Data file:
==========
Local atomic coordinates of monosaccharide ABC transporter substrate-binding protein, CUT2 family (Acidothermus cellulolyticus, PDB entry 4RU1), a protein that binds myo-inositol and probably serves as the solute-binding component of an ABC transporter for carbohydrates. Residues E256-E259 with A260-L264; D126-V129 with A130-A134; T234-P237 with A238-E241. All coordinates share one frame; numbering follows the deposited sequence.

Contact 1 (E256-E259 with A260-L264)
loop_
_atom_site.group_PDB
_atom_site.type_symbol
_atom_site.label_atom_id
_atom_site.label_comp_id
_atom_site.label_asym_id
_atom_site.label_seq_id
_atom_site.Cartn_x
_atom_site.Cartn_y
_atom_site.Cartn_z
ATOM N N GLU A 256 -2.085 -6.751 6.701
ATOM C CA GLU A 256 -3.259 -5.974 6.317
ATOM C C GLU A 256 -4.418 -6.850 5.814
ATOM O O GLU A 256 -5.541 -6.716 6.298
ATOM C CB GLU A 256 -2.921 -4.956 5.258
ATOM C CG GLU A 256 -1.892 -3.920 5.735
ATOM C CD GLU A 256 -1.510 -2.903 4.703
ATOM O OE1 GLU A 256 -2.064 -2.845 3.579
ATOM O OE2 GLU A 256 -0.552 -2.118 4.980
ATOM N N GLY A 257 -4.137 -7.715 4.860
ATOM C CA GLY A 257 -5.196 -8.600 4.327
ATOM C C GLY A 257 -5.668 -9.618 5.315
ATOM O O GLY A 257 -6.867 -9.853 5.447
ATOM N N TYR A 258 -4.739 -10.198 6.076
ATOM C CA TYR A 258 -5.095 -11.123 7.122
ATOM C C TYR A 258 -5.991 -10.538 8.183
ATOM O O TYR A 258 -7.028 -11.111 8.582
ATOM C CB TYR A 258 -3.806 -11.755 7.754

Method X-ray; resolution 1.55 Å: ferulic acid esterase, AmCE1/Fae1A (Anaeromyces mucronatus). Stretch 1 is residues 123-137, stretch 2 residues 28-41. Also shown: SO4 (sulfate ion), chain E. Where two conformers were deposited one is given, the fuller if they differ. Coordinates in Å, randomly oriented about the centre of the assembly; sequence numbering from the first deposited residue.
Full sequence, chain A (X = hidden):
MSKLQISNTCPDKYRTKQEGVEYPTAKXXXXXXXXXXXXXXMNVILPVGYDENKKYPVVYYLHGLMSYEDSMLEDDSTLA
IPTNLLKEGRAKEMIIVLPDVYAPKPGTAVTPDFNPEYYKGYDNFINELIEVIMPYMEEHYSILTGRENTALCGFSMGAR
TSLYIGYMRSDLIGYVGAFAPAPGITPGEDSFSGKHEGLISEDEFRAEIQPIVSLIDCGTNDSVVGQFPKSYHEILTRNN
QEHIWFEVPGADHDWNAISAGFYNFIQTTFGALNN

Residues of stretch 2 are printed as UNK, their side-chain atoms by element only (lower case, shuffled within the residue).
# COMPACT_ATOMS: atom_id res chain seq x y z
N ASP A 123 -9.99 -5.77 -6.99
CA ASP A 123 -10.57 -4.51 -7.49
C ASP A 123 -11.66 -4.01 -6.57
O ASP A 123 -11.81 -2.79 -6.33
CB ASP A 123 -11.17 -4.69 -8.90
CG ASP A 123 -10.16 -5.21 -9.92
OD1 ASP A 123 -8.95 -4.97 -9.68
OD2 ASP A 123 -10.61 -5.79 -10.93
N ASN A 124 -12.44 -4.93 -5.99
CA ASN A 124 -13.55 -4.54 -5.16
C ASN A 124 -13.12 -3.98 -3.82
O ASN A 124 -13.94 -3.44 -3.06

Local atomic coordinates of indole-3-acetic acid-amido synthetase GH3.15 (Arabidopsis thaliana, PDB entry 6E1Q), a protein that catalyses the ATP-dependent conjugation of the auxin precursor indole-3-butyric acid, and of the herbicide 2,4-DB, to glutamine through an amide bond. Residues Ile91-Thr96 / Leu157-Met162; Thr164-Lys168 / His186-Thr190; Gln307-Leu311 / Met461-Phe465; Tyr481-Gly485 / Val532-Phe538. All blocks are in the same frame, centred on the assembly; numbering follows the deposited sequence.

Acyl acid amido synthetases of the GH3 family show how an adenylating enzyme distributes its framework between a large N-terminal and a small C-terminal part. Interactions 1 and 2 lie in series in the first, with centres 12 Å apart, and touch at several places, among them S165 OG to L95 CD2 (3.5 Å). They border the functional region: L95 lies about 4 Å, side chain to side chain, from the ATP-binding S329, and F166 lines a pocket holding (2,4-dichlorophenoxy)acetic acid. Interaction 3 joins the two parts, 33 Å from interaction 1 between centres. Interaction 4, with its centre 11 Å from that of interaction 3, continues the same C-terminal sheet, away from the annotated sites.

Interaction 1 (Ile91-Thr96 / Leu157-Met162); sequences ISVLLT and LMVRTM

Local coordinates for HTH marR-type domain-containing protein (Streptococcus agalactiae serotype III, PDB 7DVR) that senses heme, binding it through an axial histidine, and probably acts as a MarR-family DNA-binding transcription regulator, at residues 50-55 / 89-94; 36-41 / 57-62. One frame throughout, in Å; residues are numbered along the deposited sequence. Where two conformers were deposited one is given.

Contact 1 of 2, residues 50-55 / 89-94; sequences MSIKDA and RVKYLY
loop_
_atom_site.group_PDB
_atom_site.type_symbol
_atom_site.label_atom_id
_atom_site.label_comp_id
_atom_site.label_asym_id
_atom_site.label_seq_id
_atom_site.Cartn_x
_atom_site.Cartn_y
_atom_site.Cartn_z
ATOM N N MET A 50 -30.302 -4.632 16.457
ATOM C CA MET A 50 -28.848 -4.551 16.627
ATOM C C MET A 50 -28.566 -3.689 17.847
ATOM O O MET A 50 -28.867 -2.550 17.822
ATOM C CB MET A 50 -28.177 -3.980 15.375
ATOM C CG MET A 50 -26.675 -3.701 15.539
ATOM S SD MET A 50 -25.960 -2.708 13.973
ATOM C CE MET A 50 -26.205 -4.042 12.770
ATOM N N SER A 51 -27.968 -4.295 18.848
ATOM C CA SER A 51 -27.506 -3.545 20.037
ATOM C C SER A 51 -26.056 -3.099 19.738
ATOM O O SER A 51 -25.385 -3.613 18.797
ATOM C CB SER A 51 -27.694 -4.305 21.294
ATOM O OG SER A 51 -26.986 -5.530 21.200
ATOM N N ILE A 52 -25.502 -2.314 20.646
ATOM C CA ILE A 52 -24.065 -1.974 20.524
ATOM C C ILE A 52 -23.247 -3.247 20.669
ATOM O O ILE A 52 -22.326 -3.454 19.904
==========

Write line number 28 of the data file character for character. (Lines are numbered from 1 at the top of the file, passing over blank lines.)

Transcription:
ATOM C C TYR A 258 -5.991 -10.538 8.183